A Web-Based Tool to Automate Portions of Pretest Genetic Counseling for Inherited Cancer

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  • 1 College of Public Health, University of South Florida, Tampa, Florida; and
  • 2 Division of Genetic Medicine, Department of Medicine, Vanderbilt University Medical Center, and
  • 3 Vanderbilt-Ingram Cancer Center, Nashville, Tennessee.
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Background: Increasing demand for genetic testing for inherited cancer risk coupled with a shortage of providers trained in genetics highlight the potential for automated tools embedded in the clinic process to meet this demand. We developed and tested a scalable, easy-to-use, 12-minute web-based educational tool that included standard pretest genetic counseling elements related to panel-based testing for multiple genes associated with cancer risk. Methods: The tool was viewed by new patients at the Vanderbilt Hereditary Cancer Clinic before meeting with a board-certified genetics professional. Pre- and post-tool surveys measured knowledge, feeling informed/empowered to decide about testing, attitudinal values about genetic testing, and health literacy. Of the initial 100 participants, 50 were randomized to only have knowledge measured on the post-tool survey to assess for a priming effect. Results: Of 360 patients approached, 305 consented and completed both the pre- and post-tool surveys, with a mean age of 47 years, including 80% female patients and 48% patients with cancer. Survey results showed an increase in knowledge and feeling informed/empowered after viewing the tool (P<.001), but no significant change in attitude (P=.64). Post-tool survey data indicated no difference in median knowledge between low and high health literacy groups (P=.30). No priming effect was present among the initial 100 participants (P=.675). Conclusions: Viewing the educational tool resulted in significant gains in knowledge across health literacy levels, and most individuals felt informed and empowered to decide about genetic testing. These findings indicate that the use of an automated pretest genetic counseling tool may help streamline the delivery of genetic services.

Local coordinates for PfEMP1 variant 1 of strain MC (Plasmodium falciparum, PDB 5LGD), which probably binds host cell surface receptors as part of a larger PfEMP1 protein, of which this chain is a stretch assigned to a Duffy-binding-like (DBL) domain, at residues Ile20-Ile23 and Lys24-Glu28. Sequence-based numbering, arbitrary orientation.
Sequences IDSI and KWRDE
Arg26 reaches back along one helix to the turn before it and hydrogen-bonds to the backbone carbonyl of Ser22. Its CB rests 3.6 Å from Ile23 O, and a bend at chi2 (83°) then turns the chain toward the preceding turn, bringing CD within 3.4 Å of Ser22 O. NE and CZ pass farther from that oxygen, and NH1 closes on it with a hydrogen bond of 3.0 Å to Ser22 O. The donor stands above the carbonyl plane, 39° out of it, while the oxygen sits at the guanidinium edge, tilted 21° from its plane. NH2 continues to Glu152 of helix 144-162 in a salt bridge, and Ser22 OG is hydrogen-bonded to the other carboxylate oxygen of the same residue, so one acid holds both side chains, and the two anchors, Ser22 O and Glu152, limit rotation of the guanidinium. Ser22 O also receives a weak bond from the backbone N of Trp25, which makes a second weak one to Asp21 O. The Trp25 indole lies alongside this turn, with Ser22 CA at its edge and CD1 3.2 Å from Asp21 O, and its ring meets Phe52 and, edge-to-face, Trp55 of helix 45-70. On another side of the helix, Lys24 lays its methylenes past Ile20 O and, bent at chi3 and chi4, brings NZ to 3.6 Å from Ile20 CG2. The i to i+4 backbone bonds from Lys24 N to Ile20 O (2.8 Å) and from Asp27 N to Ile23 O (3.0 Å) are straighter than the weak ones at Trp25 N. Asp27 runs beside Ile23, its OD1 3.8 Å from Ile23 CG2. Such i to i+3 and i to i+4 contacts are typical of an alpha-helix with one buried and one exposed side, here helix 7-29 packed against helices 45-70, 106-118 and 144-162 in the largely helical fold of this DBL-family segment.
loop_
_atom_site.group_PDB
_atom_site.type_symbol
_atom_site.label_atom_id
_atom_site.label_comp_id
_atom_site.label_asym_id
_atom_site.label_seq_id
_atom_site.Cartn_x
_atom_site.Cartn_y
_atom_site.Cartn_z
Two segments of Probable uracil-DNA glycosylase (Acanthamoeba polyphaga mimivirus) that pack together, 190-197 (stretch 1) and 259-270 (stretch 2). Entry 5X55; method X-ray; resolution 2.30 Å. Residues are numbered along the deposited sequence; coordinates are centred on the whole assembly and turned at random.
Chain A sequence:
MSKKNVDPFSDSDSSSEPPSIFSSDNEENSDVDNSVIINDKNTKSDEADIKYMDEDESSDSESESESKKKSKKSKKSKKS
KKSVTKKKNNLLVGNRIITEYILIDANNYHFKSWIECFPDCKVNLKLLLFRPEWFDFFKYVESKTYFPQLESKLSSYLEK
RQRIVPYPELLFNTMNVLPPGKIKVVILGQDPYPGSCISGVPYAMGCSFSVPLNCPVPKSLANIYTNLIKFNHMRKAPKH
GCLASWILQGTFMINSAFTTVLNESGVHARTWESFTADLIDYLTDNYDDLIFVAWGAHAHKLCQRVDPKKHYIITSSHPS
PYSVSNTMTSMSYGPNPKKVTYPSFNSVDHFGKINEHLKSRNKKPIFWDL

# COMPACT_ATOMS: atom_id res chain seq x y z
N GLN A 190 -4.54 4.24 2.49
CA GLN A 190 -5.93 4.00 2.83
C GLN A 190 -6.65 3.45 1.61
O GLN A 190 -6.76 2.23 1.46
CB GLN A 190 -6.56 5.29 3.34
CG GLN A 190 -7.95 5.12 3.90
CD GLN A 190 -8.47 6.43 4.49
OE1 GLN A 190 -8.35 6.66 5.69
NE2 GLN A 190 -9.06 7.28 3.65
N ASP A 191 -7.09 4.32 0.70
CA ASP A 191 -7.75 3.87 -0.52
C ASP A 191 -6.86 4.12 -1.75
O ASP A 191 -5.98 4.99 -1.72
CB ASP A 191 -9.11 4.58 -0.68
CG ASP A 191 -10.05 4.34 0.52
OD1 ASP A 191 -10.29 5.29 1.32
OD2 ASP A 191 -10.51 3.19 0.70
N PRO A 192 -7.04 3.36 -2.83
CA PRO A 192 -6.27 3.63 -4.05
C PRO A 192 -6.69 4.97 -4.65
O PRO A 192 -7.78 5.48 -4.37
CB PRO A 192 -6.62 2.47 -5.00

Submitted November 5, 2019; accepted for publication February 7, 2020.

Author contributions: Study concept: Cragun, Pal. Methodology: Cragun, Pal. Project administration: Weidner, Tezak. Data curation: Weidner. Formal analysis: Cragun, Weidner. Investigation: Zuniga. Funding acquisition: Pal. Writing—original draft: Cragun. Writing—review and editing: All authors.

Disclosures: The authors have disclosed that they have not received any financial consideration from any person or organization to support the preparation, analysis, results, or discussion of this article.

Funding: This work was supported by funding from Ingram Professorship (ID0EQ6AG3405), Kleberg Foundation (ID0ESDBG3406), and Vanderbilt Genetic Institute Departmental Funds (ID0EUHBG3407). This project was also supported by CTSA (award number UL1 TR002243) from the National Center for Advancing Translational Sciences. Its contents are solely the responsibility of the authors and do not necessarily represent official views of the National Center for Advancing Translational Sciences or the NIH.

Correspondence: Tuya Pal, MD, Vanderbilt-Ingram Cancer Center, 1500 21st Avenue South, Suite 2810, Nashville, TN 37212. Email: tuya.pal@vumc.org
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